"Actually this entire affair could end up in our favor again if things turn out the way I hope," Pérez lowered his voice considerably. "I expect Margarita to come back home and admit she was wrong in another day or two. I'll play the generous parent and take her back into the fold. The only stipulation will be that she finally agrees to marry you. That should end our problems once and for all. With De las Fuentes out of the way, there will be no more excuses. Then we can begin to work on Felix regarding a merger of our two family businesses."
Salvador rubbed his hands together in satisfaction and nodded at the words of the other man. He watched Conchita carry a large tray as she walked through the swinging door and approach their table. "…Assuring your future prosperity as well as my own," he added.
Both men raised their steaming cups of coffee in a toast to their coming partnership.
Sebastian Pérez and Salvador Muñoz were not the only two residents of Los Angeles who wondered where everyone was. A muscular ranchero, one Rafael Pascual, rode into town expecting to see the pueblo teaming with the usual Indians, merchants, soldiers and peons, only to find very few men out on the street. At the most he saw some women at the general store and a few elderly parishioners outside the church. Los Angeles seemed almost deserted.
Rafael headed to the most obvious place to look for townspeople and that was at the tavern. He halted in amazement after opening the door. He saw no one in the inn except for a single barmaid who was wiping off a table and clearing it of a few plates and mugs. It was already mid-afternoon and, normally, the tavern began to fill with those seeking a mug of wine or enjoying a siesta after a leisurely meal. He was distracted by the sound of horses, carts, and wagons coming from the far side of the cuartel. He closed the door and headed back out to see what the commotion was.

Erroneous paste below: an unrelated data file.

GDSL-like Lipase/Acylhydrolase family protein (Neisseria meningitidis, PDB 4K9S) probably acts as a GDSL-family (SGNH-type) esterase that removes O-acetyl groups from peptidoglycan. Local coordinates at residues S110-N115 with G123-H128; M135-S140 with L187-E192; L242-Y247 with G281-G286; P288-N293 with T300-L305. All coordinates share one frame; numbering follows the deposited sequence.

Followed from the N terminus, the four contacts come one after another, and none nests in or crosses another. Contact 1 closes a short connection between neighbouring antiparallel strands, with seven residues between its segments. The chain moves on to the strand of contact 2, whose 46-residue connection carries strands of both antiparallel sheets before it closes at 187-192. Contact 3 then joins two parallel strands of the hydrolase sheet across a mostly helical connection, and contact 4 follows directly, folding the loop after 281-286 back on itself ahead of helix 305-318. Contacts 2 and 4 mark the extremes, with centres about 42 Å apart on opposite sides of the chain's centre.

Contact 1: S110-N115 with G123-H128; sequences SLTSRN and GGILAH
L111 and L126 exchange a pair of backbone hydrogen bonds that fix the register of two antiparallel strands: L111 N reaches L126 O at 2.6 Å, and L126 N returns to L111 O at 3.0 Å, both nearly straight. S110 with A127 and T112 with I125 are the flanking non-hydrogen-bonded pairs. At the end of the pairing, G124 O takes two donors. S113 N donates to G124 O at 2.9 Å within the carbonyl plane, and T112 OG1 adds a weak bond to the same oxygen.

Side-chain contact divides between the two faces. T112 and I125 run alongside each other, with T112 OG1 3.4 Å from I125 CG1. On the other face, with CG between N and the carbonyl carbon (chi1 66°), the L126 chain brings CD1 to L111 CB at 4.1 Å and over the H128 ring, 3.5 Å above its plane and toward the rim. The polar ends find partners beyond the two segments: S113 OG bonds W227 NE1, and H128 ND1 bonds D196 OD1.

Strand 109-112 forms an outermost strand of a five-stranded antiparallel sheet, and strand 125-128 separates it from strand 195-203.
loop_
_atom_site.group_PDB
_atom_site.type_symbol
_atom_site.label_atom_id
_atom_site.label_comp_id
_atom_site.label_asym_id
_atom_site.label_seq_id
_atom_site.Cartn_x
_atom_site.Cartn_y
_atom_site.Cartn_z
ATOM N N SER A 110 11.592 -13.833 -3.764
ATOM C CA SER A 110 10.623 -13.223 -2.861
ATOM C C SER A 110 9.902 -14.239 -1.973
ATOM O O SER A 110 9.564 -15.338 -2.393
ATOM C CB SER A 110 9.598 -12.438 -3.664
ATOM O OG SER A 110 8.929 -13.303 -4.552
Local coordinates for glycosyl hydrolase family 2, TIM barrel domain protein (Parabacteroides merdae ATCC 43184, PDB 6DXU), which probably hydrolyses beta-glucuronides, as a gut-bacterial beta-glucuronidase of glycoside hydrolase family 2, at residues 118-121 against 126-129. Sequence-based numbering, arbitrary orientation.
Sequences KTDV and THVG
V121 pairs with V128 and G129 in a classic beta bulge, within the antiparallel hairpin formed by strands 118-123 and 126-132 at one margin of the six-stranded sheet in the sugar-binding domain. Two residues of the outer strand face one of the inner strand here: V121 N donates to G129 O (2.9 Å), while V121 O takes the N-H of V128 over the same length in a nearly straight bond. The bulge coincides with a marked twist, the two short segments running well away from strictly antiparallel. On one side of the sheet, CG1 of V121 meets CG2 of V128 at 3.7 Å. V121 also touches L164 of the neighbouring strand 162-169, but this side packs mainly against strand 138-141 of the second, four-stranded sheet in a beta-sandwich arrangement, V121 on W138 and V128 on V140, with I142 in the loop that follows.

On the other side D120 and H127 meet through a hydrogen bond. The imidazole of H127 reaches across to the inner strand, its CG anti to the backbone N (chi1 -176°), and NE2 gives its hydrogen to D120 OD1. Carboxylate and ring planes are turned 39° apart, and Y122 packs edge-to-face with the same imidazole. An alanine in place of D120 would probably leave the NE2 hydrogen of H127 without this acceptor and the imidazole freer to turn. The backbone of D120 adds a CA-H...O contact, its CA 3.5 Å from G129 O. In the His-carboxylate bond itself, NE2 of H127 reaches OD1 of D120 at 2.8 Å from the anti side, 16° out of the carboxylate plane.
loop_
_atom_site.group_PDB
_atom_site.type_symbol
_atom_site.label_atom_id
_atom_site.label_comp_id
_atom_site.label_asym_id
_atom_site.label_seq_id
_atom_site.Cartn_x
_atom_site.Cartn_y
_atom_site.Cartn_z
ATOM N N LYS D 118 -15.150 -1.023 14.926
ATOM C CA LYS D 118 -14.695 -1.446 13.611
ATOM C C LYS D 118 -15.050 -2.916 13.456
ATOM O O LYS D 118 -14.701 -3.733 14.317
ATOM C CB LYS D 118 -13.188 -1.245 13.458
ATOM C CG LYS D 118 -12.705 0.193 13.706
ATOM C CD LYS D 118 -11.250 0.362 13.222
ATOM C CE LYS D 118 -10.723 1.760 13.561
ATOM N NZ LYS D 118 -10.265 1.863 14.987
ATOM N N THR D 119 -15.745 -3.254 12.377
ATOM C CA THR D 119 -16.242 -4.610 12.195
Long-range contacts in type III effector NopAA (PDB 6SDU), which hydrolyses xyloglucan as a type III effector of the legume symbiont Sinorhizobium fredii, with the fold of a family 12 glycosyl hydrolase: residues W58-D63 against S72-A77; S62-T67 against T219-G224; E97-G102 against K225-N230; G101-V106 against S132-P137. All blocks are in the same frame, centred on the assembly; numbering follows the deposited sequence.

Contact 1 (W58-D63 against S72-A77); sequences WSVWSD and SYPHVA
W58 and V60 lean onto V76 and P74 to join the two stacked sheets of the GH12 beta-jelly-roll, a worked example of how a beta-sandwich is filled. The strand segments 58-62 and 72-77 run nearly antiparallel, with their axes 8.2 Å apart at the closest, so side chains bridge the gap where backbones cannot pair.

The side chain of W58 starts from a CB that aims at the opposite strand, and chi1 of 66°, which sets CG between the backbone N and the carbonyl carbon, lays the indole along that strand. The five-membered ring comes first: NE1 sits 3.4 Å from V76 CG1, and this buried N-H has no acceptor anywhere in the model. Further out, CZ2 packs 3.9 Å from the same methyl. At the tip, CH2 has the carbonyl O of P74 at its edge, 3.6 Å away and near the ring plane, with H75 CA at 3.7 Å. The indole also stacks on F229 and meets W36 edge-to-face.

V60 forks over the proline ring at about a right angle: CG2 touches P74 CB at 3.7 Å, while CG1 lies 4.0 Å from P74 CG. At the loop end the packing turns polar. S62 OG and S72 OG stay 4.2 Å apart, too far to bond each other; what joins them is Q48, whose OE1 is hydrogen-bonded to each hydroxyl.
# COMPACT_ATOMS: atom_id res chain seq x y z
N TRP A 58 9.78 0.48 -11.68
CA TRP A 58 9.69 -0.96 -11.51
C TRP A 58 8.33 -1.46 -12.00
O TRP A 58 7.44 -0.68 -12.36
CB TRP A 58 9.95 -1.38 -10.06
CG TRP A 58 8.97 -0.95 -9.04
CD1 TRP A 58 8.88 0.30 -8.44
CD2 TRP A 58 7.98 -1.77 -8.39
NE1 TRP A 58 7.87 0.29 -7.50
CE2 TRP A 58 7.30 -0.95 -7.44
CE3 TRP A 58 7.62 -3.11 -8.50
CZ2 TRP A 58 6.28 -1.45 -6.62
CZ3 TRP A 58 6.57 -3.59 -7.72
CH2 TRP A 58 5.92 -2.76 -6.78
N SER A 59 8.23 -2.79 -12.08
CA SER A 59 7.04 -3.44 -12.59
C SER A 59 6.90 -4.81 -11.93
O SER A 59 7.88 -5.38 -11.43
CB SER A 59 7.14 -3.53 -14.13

In groups of five or six, men began to arrive on horseback. Others rode on carts pulled by mules. Still others walked in wearily. Pascual wondered what was going on. He put his hands on his hips, a typical pose, and waited to see who would stop and ask him about his prolonged absence, but all the faces he knew seemed to pass him by as if unaware of his presence.
Suddenly a voice called out to him, "Rafael, are you back so soon?"
Pascual turned to face the young man whose voice he recognized and grinned hugely. "Good afternoon, Don Diego," he answered, pleased to be noticed. "I just arrived." He paused. "But, tell me this, what is happening? The town looks deserted. Where has everyone gone?"
The young don had just rode up on his palomino and several rancheros arrived behind him. "Leon, Nacho, Juan," Rafael greeted them. The men dismounted and shook hands. Rafael repeated his question, "What has happened while I have been away? I wasn't sure that I was in the pueblo of Los Angeles when I arrived earlier. It seemed deserted."
"There is much to tell," Diego began.
"Let's do it at the tavern, then," Pascual suggested and all five of them headed across the plaza.
After the men had seated themselves at a table, they began to tell Ramon what had happened while he had been away. As they spoke, more men arrived at the tavern and it was soon full of talking vaqueros, peons and townspeople.
"A tragedy, a real tragedy," began Don Nacho. "Our comandante has disappeared and we have spent almost a day and night searching for him - and to no avail. Hundreds volunteered to help and we have returned empty-handed." He looked very sad.
Rafael grinned crookedly. "I thought all of us would be happy to see the back of Monastario," he remarked, "especially you, Nacho. What makes his disappearance a tragedy?"
"Capitán Monastario was temporarily replaced, Rafael, " Diego explained. "The new comandante, a good and just man, disappeared last night out at the lake near our rancho. He was searching for a fugitive and not even the soldiers or most of the town have been able to find him."